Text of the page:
The Danish Girl (2015)

danishDIRECTOR: Tom Hooper

CAST: Eddie Redmayne, Alicia Vikander, Matthias Schoenaerts, Amber Heard, Ben Whishaw, Sebastian Koch

REVIEW:

The Danish Girl arrives in theaters at a time when it’s virtually guaranteed to be rewarded with Academy Awards attention.  Transgender issues are prominent in the news, and it’s easy to be cynical about feeling there’s something a little opportunistic in the timing and subject matter of director Tom Hooper and star Eddie Redmayne clearly aiming for what would be each man’s second Oscar, but more visible representation for the transgendered community in high-profile Oscar contender motion pictures isn’t a bad thing.  Based on the same-named 2000 novel by David Ebershoff, itself a somewhat fictionalized account of the true story of transgender pioneer Einar Wegener/Lili Elbe, The Danish Girl, like Hooper’s Oscar-winning The King’s Speech, is a somber, stately, and sedate period film, and while its subdued tone sometimes mutes its emotional impact, it’s still a poignant and handsomely-filmed semi-biographical drama. Continue reading

In the Heart of the Sea (2015)

in-the-heart-of-the-sea-teaser-trailer-1280DIRECTOR: Ron Howard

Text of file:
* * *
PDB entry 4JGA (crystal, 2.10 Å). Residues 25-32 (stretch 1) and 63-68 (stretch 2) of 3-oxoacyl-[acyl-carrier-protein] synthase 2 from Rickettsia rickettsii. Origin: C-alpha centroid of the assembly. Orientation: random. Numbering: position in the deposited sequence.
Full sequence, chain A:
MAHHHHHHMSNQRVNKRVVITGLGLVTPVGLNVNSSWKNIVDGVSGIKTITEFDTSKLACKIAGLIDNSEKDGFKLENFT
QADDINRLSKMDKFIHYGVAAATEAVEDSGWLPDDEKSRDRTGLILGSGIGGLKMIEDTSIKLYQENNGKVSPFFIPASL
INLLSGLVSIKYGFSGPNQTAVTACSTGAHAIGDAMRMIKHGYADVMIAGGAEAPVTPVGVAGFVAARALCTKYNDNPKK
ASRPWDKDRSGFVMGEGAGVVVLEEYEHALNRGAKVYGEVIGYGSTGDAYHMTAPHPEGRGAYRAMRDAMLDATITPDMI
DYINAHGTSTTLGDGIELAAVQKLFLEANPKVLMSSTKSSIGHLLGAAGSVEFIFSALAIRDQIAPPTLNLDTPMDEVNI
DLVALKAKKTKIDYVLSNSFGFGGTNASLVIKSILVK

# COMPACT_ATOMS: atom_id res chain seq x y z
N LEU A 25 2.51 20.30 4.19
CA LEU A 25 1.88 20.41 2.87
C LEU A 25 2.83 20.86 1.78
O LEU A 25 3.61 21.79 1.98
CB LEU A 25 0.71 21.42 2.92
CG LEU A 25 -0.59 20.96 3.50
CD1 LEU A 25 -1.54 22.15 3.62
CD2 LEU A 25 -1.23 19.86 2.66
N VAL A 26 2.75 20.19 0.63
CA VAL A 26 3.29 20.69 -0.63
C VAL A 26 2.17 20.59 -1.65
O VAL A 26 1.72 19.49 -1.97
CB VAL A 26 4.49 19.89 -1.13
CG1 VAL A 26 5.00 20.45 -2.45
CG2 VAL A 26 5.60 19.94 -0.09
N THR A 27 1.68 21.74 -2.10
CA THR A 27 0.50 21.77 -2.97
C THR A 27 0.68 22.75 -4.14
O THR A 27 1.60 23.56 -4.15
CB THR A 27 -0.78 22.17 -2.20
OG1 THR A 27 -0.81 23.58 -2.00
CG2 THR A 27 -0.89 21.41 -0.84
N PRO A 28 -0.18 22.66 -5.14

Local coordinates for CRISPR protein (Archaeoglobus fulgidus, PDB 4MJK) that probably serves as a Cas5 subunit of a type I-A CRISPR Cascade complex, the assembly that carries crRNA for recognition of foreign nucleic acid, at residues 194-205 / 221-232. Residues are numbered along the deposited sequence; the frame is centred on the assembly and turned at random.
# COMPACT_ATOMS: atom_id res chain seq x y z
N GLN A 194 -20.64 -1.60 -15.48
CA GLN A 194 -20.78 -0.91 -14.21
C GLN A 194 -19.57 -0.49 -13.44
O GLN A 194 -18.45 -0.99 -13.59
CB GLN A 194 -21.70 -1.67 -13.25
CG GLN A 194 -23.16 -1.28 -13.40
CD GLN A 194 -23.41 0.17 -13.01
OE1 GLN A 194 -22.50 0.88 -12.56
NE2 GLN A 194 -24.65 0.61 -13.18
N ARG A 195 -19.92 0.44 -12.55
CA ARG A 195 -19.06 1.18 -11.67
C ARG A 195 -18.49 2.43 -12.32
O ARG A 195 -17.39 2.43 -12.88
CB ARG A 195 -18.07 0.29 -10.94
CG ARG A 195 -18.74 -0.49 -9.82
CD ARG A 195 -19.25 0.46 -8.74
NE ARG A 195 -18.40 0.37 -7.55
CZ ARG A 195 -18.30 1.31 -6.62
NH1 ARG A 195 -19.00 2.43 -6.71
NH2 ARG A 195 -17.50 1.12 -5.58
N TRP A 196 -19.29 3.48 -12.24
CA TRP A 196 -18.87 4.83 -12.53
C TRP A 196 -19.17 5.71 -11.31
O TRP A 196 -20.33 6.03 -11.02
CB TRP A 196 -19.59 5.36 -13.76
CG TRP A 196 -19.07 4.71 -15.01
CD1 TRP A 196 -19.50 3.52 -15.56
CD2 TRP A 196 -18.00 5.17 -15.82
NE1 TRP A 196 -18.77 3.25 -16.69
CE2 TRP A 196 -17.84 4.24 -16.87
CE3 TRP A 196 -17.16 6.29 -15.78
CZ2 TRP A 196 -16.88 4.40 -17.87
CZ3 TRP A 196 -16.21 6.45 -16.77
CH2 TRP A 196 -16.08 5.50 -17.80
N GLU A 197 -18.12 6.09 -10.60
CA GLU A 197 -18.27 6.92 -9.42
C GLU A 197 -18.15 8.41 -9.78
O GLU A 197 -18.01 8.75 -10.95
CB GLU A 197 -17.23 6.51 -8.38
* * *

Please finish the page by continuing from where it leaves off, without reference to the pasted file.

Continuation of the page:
CAST: Chris Hemsworth, Benjamin Walker, Cillian Murphy, Tom Holland, Ben Whishaw, Brendan Gleeson

REVIEW:

In the Heart of the Sea got a lot of promotional mileage out of its loose connections to Herman Melville’s literary classic “Moby Dick” (it’s based on the true incident of the 1820 sinking of the Essex that in turn inspired Melville’s magnum opus), but at least as brought to the screen here, the true story is less compelling than its fictional counterpart.  The studio pushing its release date back from the original March to December, presumably to put it in awards contention, seems ill-judged and pointless.  The movie might have fared better in March, and risks getting lost in the shuffle in November-December’s crowded and highly-anticipated field of movies.  There are things to appreciate for fans of seafaring adventure, but the movie isn’t Oscar material, and there’s a generic, by-the-numbers feel that holds it back from ever becoming as powerful or compelling as it could have been. Continue reading